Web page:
Today, Mendez, now 39, is one of the hottest authors on the literary scene. His debut novel “Rainbow Milk,” published in the United Kingdom last year and released this month in the United States, has received wide praise.

The BBC, the Observer and other U.K. outlets put “Rainbow Milk” on their best books of 2020 lists.

Recently, Mendez spoke with the Blade on FaceTime about a range of topics.

Mendez grew up in a working class family as a Jehovah’s Witness in Dudley, a town in an industrial region called the Black Country in the West Midlands, a county in central England.

His grandparents came to the U.K. from Jamaica as part of the Windrush generation.

The term “Windrush generation” refers to people from Caribbean countries who emigrated to the U.K. between 1948 and 1971. They were encouraged to come to the United Kingdom because of labor shortages after World War II. Yet, they encountered racism and hostility to immigration when they arrived in the U.K.  

Because of his sexual orientation, Mendez was “disfellowshipped” by his Jehovah’s Witness family and church. 

Now, Mendez lives in London with his partner Alan Hollinghurst. Hollinghurst, a novelist, was born in Stroud in Gloucestershire, England in 1954. He was awarded the Man Booker Prize for his novel “The Line of Beauty.”

“Rainbow Milk” begins in the 1950s. Norman and Claudette, middle-class newlyweds in Jamaica emigrate to England. They’re part of the Windrush generation. They hope their future will be better in the U.K.  But, on arriving there, they encounter racism and have trouble finding suitable work. When Norman starts to lose his eyesight, the family’s survival is at risk. Norman narrates this part of the novel in the first person. 

The rest of “Rainbow Milk” takes place 50 years later. Here, we meet the protagonist of the novel: Jesse McCarthy, a young Black, gay British man. Jesse is Norman’s grandson.

Jesse’s mother is Black and his stepfather is white. He’s never known his father who left the family when he was a baby. He and his working-class family, who are Jehovah’s Witnesses, live in the industrial region of the Black Country.

Nineteen-year-old Jesse is bright and a devout Jehovah’s Witness. He is considered to be a potential leader by members of the church. But Jesse begins to think he might be queer. He knows he needs to keep this a secret.

His attempt at secrecy fails. Jesse is disfellowshipped by Jehovah’s Witnesses after a church member outs him.

In 2002, Jesse escapes to London to create a life for himself as a queer, Black working-class man. Jesse becomes a sex worker to stay afloat and explores his sexuality. He reckons with race, class, sexuality, and spirituality in his search for self-discovery, freedom and the stability of a chosen family.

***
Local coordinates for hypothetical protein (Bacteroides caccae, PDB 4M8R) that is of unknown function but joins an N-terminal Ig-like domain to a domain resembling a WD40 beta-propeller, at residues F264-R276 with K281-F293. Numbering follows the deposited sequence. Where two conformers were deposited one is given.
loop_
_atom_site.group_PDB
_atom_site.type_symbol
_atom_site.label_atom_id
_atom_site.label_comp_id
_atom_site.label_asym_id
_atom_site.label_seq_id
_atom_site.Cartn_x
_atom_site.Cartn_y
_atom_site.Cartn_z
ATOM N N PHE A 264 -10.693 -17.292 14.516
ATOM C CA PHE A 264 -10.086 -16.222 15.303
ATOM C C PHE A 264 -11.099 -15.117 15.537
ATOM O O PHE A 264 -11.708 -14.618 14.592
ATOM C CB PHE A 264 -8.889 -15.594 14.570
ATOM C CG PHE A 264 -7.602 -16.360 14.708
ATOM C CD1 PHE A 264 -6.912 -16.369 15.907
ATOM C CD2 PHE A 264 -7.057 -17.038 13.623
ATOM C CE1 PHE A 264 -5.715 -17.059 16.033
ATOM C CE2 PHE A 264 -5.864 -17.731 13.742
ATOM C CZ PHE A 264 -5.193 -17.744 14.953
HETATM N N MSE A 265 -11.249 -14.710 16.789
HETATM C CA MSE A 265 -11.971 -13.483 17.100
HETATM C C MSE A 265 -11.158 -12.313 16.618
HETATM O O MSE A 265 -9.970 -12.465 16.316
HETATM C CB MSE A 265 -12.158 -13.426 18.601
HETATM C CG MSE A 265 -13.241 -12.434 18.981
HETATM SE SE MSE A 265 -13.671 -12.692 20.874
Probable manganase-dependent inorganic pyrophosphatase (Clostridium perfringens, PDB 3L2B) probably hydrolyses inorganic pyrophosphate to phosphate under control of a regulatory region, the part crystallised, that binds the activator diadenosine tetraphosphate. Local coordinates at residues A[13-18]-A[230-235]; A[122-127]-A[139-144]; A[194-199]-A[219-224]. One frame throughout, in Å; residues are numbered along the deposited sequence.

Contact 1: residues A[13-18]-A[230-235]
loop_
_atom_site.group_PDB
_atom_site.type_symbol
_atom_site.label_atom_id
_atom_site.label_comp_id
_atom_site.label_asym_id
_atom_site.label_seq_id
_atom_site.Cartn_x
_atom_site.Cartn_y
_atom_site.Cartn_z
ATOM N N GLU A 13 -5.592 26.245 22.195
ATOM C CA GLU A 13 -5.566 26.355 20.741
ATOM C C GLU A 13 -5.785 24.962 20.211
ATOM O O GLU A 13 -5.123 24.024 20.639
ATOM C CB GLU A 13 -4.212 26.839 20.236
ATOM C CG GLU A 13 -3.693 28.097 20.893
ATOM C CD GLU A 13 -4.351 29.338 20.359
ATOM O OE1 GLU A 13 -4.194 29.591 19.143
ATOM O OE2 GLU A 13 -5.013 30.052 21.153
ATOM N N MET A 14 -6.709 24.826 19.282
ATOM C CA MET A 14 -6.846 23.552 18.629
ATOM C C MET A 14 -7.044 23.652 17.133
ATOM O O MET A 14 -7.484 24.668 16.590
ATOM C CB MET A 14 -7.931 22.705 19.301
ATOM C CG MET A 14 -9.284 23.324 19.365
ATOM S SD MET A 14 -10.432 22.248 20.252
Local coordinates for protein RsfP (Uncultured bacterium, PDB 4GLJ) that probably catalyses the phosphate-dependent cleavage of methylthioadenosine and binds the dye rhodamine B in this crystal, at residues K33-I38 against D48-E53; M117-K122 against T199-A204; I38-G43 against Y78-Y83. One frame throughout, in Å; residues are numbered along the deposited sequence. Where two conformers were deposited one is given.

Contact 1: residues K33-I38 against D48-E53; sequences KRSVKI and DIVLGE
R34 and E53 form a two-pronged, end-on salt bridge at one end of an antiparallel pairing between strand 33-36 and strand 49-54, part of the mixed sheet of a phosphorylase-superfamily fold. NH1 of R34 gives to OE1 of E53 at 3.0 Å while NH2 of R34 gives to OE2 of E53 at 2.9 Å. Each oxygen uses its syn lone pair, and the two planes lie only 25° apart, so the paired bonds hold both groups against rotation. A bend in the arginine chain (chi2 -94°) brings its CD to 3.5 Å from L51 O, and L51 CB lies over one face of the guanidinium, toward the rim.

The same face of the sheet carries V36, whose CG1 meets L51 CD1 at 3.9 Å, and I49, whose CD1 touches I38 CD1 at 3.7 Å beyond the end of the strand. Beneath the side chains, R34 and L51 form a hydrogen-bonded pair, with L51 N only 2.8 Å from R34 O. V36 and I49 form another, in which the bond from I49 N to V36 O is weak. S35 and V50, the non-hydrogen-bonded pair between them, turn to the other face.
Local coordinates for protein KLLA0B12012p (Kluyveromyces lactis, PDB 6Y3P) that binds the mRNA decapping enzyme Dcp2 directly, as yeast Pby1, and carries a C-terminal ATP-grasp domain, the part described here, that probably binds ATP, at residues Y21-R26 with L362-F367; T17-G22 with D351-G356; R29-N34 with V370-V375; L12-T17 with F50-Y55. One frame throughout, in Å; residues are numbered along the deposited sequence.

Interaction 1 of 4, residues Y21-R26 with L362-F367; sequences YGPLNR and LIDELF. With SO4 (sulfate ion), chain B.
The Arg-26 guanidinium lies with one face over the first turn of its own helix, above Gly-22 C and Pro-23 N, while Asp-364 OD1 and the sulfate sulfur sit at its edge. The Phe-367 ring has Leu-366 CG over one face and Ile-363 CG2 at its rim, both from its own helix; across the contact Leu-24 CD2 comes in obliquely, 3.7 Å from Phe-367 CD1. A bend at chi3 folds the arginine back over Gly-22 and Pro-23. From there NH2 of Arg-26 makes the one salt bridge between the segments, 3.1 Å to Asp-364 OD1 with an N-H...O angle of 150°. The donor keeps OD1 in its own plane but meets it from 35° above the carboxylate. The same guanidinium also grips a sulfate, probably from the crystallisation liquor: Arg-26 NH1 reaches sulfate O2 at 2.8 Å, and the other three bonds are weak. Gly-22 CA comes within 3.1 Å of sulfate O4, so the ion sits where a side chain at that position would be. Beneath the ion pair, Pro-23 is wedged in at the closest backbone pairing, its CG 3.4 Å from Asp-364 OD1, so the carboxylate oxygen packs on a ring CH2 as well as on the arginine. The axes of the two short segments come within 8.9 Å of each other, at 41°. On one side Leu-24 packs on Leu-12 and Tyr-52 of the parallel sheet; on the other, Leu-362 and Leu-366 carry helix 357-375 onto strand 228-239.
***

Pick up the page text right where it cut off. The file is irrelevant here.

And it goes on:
“You’ve lost your center of gravity,” a friend says to Jesse, “so to survive, you’ll need to take steps to create another.”

In “Rainbow Milk,” Jesse evolves from a young man (not yet out of his teens) trying to navigate life in a strange city into an adult who’s a writer in a stable queer relationship.

There are some similarities between Jesse and Mendez. Both are Black, queer and were disfellowshipped by the Jehovah’s Witnesses. They’re British with a Jamaican heritage, they both moved to London and became sex workers as well as writers.

“Rainbow Milk” is both “autobiographical and fictional,” Mendez said. Yet, though it has elements of autobiography, “It’s a work of fiction,” he said. “I’ve created unique scenes that I didn’t go through personally, but I went through, maybe, something similar, with other people.”

He created characters “with interiors,” Mendez added. One difference: Jesse moved to London at a different age and year (at 19 in 2002) than when Mendez moved to London (at age 22 in 2004).

Mendez researched what London was like then and created characters who didn’t share his story.

Jesse, for instance, has a white father. Mendez’s dad is Black and married to his mother.

“It became interesting for me to examine what it’s like to be raised as a Black person without any sense of [Black] heritage,” Mendez said.

It’s hard to answer the question of whether a novel is autobiographical, Mendez said.  Hollinghurst, for instance, went to boarding school, studied at Oxford, became an editor at a literary journal and then a novelist.

“That’s the kind of world, he writes about,” Mendez said, “but they’re not him.”

People should be able to tell the difference between a memoir and a work of fiction, he added.